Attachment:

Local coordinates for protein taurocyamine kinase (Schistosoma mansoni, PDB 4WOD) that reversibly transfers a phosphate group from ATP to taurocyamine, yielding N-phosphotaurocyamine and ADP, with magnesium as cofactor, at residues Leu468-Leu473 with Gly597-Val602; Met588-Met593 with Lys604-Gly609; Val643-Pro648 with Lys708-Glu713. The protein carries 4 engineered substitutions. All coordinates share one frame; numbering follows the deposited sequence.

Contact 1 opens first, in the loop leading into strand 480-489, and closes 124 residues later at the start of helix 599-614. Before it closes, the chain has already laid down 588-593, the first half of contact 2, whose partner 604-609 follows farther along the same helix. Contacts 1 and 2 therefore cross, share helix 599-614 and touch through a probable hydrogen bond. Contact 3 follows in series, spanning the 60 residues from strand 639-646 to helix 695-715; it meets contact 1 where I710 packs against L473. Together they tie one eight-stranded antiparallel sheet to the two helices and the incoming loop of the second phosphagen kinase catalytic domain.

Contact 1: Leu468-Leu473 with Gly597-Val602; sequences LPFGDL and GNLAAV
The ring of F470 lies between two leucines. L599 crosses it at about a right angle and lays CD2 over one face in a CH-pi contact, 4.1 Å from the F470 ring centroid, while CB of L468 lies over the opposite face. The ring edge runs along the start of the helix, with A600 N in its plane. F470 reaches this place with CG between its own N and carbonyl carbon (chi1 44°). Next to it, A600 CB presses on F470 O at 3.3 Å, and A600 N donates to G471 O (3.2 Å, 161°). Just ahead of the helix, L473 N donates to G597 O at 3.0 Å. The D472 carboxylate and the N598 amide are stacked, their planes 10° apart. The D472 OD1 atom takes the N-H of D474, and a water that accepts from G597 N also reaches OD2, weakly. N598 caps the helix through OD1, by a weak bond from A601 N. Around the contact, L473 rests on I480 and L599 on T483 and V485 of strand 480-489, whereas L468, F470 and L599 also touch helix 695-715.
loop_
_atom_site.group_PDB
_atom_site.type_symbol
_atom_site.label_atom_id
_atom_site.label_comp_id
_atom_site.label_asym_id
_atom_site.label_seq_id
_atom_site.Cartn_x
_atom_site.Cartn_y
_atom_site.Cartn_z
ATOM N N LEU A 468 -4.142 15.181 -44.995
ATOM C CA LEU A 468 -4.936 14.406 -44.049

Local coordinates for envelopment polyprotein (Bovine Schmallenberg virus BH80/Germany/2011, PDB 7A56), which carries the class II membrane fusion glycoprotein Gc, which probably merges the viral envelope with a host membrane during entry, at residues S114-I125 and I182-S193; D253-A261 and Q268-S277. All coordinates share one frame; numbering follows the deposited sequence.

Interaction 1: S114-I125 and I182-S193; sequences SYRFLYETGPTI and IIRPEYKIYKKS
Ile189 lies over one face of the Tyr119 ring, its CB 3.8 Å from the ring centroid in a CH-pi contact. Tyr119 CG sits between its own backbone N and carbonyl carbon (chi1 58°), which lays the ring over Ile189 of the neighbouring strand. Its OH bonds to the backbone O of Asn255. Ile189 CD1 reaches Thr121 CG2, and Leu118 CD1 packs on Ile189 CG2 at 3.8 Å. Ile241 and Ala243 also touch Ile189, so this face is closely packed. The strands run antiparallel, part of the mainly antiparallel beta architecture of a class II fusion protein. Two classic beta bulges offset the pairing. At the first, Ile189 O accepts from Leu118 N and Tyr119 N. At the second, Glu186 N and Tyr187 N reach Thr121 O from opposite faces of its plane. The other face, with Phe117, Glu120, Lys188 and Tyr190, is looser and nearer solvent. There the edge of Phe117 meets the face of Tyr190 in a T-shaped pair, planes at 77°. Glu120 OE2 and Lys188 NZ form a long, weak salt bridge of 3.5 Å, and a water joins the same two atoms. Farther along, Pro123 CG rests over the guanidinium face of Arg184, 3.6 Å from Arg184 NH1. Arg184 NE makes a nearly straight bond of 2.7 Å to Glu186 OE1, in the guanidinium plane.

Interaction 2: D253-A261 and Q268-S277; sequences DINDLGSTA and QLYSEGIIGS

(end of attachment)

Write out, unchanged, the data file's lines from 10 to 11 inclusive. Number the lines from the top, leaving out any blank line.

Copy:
_atom_site.label_asym_id
_atom_site.label_seq_id